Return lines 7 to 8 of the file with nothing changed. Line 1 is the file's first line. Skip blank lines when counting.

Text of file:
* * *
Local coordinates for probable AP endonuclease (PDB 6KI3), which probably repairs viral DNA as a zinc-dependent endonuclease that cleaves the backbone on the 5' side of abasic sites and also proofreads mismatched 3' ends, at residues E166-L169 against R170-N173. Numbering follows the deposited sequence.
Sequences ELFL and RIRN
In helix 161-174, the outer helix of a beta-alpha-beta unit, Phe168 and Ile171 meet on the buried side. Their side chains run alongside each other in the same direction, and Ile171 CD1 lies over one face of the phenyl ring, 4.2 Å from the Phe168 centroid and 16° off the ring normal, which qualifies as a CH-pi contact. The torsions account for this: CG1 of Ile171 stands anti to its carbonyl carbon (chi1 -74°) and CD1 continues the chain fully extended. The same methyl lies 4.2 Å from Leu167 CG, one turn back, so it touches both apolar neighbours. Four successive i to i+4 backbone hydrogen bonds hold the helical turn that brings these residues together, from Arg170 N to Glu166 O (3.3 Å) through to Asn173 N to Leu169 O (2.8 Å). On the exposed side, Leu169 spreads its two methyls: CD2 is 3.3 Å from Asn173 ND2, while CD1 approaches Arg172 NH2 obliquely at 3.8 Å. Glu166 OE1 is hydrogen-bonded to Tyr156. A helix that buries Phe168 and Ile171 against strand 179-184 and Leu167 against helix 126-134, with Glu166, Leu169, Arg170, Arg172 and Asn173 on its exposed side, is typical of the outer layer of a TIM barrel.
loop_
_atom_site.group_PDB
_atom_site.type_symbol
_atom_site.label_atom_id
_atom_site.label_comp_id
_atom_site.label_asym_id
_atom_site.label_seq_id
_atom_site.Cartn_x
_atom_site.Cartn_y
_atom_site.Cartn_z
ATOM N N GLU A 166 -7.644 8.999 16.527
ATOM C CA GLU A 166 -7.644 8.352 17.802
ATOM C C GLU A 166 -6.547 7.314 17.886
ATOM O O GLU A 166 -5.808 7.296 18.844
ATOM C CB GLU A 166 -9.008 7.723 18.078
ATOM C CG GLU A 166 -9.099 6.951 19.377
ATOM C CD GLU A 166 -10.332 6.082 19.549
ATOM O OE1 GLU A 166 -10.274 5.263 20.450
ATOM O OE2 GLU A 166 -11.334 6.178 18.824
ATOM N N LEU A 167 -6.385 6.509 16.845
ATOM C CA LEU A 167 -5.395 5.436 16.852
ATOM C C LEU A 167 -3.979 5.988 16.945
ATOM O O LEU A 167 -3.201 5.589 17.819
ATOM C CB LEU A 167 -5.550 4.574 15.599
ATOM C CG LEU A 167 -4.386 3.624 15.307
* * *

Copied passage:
_atom_site.label_atom_id
_atom_site.label_comp_id